"But now, O Lord, You are our Father, We are the clay, and You our potter; And all we are the work of your hand."
"Does not the Potter have power over the clay...?"
On Tuesday nights from 7-10 pm, after the wee ones are in bed, I drive to Matsqui prairie to take pottery lessons from Herman Venema of "Venema Pottery." He and his wife own a gorgeous property off Harris Road with a renovated farm house and immaculate, artistically-landscaped gardens.
Originally from Holland, Herman is a hardworking Dutchman, with an "I can figure out anything you throw my way" air about him. He seems to know a little bit about everything, and though his teaching style is blunt and gruff, he still manages to be extremely supportive and kind, asking questions that convey a sense of care about each student and an awareness of what's important to them.
Herman has worked with clay for over 25 years. He loves what he does and is a true master of the art. His style is simple, precise and earthy and he seems to find great spiritual significance and solace in what he does.
A Pottery lesson usually lasts 3 hours. For the first hour, Herman trims what he threw the previous week and then demonstrates a new throwing technique. We are then free to create on our own, asking questions along the way. He's not too strict about the time we finish and clean up; the last one out for the night, turns off the light and heat. His studio is open every week night for practice time, which I love. It reminds me of learning an instrument. If I only practice during the weekly lesson time, progress is very slow. But if I practice all week, doing the same new thing again and again, I can more completely build onto my foundation of understanding and move closer to mastery.
I first learned how to throw from my quirky highschool art teacher Mr. Gillis. He used to call me "K.C. and the Sunshine Band." Shortly after I completed my first piece on the wheel, I dreamed about it all night long. I remember the sense of power I had after watching a lump of clay turn into a mug, a plate, an obscure sculpture-like vessel with a chunky lid. I was addicted. And I was overwhelmed with metaphor.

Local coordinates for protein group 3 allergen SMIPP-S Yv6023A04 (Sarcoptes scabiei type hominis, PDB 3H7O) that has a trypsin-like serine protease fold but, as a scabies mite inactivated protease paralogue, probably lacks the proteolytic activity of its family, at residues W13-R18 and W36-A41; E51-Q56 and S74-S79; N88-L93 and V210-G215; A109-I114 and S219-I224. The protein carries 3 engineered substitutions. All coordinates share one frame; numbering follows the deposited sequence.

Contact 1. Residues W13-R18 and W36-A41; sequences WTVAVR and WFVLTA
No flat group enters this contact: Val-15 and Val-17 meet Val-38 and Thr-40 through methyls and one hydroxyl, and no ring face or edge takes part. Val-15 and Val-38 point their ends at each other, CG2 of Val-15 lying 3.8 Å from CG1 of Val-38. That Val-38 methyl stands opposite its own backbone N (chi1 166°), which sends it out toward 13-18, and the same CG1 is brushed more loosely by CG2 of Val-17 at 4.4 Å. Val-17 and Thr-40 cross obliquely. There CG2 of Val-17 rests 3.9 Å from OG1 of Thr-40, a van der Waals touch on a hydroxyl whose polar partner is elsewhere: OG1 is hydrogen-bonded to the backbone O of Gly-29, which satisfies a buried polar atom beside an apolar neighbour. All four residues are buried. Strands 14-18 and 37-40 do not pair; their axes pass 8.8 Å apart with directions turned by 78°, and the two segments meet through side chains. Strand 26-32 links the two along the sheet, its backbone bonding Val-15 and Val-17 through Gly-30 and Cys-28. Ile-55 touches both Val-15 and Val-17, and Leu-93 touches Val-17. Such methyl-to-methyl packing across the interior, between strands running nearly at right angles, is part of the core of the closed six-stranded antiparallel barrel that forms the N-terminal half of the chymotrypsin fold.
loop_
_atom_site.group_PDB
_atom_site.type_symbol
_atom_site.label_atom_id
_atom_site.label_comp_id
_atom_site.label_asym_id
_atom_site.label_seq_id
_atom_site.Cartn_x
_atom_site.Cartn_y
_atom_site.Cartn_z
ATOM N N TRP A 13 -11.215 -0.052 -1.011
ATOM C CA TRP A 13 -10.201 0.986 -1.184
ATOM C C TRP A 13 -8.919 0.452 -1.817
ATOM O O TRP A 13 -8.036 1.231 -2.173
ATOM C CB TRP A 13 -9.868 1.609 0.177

Clay is hunted down and collected from the earth. (He brought me out of the horrible pit, Out of the miry clay, and set my feet upon a rock, and established my steps (Psalm 40:2) It is purified and filtered to eradicate uneven textures, and to prepare it for the potter. Force is required to first cut and wedge the clay, to pound it into a ball and to throw it against the bat so it sticks in place. The single most important step in throwinga vessel is properly centering the clay. This takes time and strength and control. The lump of clay must yield and spin to a column, curve down into a low, even beehive shape, spiral back up to a column, and then lean over to mix and surrender once again to a low, centered mound. To do this requires unrelenting pressure from the potter and modability from the clay.
And every creation is different. Even with the same amount of clay and vision, there are no two hand-thrown vessels exactly alike. And if the clay is overworked, too dry, too wet, rushed or poorly centered, it will fold back into a formless mass to be reclaimed. ANY clay can be reclaimed, some lumps just take longer to rework and to once again pound into a fresh ball, ready for recreation.
I am grateful for this chance to create with clay and to revisit an old love. It brings me joy and peace and is another tangible reminder of the moldability of my clay-self and clay-soul, lovingly centered by a strong potter who recreates me daily with passionate vision and unrelenting love.
(photo from Vijaya Morrison at Rainforest Pottery, where I was first reacquainted 3 years ago)